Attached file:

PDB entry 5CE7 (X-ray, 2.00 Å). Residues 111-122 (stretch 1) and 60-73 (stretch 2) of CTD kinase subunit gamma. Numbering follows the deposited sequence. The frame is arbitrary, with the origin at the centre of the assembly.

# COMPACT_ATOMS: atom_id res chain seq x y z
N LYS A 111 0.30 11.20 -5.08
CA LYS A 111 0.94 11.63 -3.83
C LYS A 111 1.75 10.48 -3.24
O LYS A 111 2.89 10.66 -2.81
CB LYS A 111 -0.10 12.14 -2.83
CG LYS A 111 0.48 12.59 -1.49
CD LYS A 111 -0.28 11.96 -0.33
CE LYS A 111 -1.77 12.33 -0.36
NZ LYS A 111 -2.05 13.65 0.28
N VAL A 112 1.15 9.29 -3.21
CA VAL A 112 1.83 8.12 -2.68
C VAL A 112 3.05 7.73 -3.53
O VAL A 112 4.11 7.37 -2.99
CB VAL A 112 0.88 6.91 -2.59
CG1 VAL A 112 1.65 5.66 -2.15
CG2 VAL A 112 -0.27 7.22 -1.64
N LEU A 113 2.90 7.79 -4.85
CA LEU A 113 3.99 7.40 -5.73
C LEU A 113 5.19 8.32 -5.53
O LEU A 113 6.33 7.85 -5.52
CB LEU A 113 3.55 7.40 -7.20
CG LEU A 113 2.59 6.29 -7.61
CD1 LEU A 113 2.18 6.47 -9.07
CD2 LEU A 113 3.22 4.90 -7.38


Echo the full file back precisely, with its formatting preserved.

PDB entry 5CE7 (X-ray, 2.00 Å). Residues 111-122 (stretch 1) and 60-73 (stretch 2) of CTD kinase subunit gamma. Numbering follows the deposited sequence. The frame is arbitrary, with the origin at the centre of the assembly.

# COMPACT_ATOMS: atom_id res chain seq x y z
N LYS A 111 0.30 11.20 -5.08
CA LYS A 111 0.94 11.63 -3.83
C LYS A 111 1.75 10.48 -3.24
O LYS A 111 2.89 10.66 -2.81
CB LYS A 111 -0.10 12.14 -2.83
CG LYS A 111 0.48 12.59 -1.49
CD LYS A 111 -0.28 11.96 -0.33
CE LYS A 111 -1.77 12.33 -0.36
NZ LYS A 111 -2.05 13.65 0.28
N VAL A 112 1.15 9.29 -3.21
CA VAL A 112 1.83 8.12 -2.68
C VAL A 112 3.05 7.73 -3.53
O VAL A 112 4.11 7.37 -2.99
CB VAL A 112 0.88 6.91 -2.59
CG1 VAL A 112 1.65 5.66 -2.15
CG2 VAL A 112 -0.27 7.22 -1.64
N LEU A 113 2.90 7.79 -4.85
CA LEU A 113 3.99 7.40 -5.73
C LEU A 113 5.19 8.32 -5.53
O LEU A 113 6.33 7.85 -5.52
CB LEU A 113 3.55 7.40 -7.20
CG LEU A 113 2.59 6.29 -7.61
CD1 LEU A 113 2.18 6.47 -9.07
CD2 LEU A 113 3.22 4.90 -7.38